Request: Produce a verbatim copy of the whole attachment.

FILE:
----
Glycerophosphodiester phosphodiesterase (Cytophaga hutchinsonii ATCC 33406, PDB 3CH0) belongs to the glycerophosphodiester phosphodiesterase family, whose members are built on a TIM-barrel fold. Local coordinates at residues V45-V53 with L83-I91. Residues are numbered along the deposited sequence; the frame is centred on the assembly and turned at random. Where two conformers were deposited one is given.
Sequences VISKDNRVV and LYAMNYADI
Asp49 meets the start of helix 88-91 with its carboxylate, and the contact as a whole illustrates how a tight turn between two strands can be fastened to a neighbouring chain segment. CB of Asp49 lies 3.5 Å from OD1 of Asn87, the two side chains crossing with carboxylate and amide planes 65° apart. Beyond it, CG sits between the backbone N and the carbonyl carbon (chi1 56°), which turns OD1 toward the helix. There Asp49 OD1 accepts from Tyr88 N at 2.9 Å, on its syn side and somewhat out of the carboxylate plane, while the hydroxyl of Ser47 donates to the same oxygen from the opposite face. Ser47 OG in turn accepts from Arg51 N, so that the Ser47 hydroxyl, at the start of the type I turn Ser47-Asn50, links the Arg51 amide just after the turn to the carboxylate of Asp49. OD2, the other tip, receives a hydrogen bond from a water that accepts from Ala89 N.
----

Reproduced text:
Glycerophosphodiester phosphodiesterase (Cytophaga hutchinsonii ATCC 33406, PDB 3CH0) belongs to the glycerophosphodiester phosphodiesterase family, whose members are built on a TIM-barrel fold. Local coordinates at residues V45-V53 with L83-I91. Residues are numbered along the deposited sequence; the frame is centred on the assembly and turned at random. Where two conformers were deposited one is given.
Sequences VISKDNRVV and LYAMNYADI
Asp49 meets the start of helix 88-91 with its carboxylate, and the contact as a whole illustrates how a tight turn between two strands can be fastened to a neighbouring chain segment. CB of Asp49 lies 3.5 Å from OD1 of Asn87, the two side chains crossing with carboxylate and amide planes 65° apart. Beyond it, CG sits between the backbone N and the carbonyl carbon (chi1 56°), which turns OD1 toward the helix. There Asp49 OD1 accepts from Tyr88 N at 2.9 Å, on its syn side and somewhat out of the carboxylate plane, while the hydroxyl of Ser47 donates to the same oxygen from the opposite face. Ser47 OG in turn accepts from Arg51 N, so that the Ser47 hydroxyl, at the start of the type I turn Ser47-Asn50, links the Arg51 amide just after the turn to the carboxylate of Asp49. OD2, the other tip, receives a hydrogen bond from a water that accepts from Ala89 N.